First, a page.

In many marketplaces, customers rely on their service providers or suppliers to help them make purchase decisions. But whenever there is potential for a conflict of interest, the best way for a supplier to earn trust from a customer who needs help is to share information rather than offer advice or accept delegated authority.
New research by a team at the Naveen Jindal School of Management suggests that this more hands-off approach by suppliers and service providers builds the most trusting and trustworthy relationships. The paper, “Information Sharing, Advice Provision, or Delegation: What Leads to Higher Trust and Trustworthiness?” was written by Jindal School faculty members Dr. Özalp Özer, Dr. Upender Subramanian and Dr. Yu Wang, who has since joined the faculty at California State University Long Beach. The article recently was published online in the scholarly journal Management Science.
“Advice is telling them the action that should be performed, while accepting delegation is performing it for them,” said Özer, an Ashbel Smith Professor in the Jindal School’s Operations Management Area. “If you want to build a trusting relationship, don’t advise and don’t accept delegation. Instead, provide the information — tell them what you know.”
If, for example, Kroger were to ask Proctor & Gamble — which has intimate knowledge of its own products — for assistance on deciding how much shelf space to devote to the P&G products Kroger distributes, then P&G could take one of three approaches.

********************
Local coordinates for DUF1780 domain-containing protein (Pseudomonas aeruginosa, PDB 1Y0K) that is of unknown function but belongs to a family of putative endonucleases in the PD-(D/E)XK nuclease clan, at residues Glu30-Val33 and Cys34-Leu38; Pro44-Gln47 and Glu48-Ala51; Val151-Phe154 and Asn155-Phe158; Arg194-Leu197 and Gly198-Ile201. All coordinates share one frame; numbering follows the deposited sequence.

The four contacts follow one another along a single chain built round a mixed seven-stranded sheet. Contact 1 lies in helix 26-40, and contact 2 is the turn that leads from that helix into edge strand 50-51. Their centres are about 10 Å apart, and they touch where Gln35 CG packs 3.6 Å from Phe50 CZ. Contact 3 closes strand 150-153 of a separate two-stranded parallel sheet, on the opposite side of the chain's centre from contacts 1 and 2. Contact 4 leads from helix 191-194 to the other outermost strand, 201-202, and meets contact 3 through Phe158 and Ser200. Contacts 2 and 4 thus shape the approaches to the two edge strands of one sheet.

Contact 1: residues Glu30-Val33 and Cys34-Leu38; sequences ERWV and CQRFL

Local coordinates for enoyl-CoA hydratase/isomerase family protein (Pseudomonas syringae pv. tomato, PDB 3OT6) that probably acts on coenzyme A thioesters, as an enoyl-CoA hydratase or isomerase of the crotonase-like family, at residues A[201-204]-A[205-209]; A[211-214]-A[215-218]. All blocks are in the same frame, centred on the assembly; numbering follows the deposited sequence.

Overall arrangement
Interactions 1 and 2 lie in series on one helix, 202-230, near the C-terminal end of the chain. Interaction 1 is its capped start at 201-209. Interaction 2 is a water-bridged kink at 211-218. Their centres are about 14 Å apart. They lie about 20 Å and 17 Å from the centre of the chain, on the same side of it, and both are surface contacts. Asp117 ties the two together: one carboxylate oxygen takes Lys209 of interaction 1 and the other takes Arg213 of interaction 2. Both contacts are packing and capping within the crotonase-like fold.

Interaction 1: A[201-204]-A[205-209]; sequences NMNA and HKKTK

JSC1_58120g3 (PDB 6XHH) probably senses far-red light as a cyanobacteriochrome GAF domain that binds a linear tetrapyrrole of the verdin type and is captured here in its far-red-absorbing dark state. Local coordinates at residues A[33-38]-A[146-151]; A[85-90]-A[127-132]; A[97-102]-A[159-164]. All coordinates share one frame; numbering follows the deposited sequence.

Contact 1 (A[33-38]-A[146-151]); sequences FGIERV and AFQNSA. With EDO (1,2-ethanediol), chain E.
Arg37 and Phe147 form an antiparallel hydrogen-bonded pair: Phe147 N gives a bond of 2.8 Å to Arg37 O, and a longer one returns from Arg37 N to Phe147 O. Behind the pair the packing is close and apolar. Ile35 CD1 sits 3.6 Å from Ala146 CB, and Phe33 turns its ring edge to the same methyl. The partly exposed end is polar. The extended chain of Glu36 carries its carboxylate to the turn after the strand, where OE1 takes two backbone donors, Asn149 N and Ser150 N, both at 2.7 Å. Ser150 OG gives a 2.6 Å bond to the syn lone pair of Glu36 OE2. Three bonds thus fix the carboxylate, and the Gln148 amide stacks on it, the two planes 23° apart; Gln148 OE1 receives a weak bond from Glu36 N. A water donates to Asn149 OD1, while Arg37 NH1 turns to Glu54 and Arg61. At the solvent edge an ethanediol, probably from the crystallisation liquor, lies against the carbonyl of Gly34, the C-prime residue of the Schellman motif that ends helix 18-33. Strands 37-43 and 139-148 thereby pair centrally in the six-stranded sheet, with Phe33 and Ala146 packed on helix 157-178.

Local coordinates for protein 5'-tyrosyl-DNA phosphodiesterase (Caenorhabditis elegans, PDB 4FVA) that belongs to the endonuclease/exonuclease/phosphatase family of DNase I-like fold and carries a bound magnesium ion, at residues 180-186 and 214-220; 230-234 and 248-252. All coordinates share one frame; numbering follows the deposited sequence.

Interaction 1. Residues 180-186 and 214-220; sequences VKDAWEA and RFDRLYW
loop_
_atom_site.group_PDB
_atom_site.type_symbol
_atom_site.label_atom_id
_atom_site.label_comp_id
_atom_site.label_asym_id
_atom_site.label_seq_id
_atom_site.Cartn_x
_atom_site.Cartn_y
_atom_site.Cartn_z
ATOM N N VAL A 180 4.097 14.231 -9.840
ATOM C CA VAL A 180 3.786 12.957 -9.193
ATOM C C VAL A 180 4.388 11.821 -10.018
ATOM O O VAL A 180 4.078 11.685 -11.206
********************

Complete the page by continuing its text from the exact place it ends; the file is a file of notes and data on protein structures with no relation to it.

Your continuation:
“The way we design processes in business may have an impact on trust and trustworthiness,” Özer said. “Even though we are only thinking in monetary terms, the processes that we put in place may have an impact on whether or not we are going to build trust.”
The first, and least effective, way to build trust with Kroger would be to accept Kroger’s delegation of the assignment to decide how much space to allocate. Any limits Kroger set would often be seen by P&G — or any supplier who had the delegated authority — as permission to do what it pleased as long as it didn’t surpass that limit, according to Özer — even if the ideal allocation might be lower than the limit that Kroger had set. Furthermore, Kroger would anticipate the supplier seeing those limits as permission, and therefore would often set those limits too tightly in the first place.
A second, more effective but still not ideal, way to build trust would be for P&G to advise Kroger on the amount of shelf space to devote to displaying P&G products. P&G has a fiduciary incentive to tell Kroger to use more display space than is needed.
The third, best, way for P&G to build trust, according to the findings of Özer and his research team, is simply to provide Kroger with market information and let Kroger make its own decision about how much space to allocate for P&G’s products based on that information.
This research can be extrapolated, Özer said, to any relationship between an expert and a person or entity seeking the expert’s opinion.
“The majority of the time, that relationship is such that the expert often has an incentive to manipulate his or her opinion to gain personal advantage,” Özer said. “But, even in those contexts, we still seek the opinion of the expert because we need assistance despite that conflict.”
The key to look for while deciding the best approach to take, Özer said, is whether there is a conflict of interest. If there is one, then the best approach is simply to ask for information, not advice or delegation.
— Jimmie R. Markham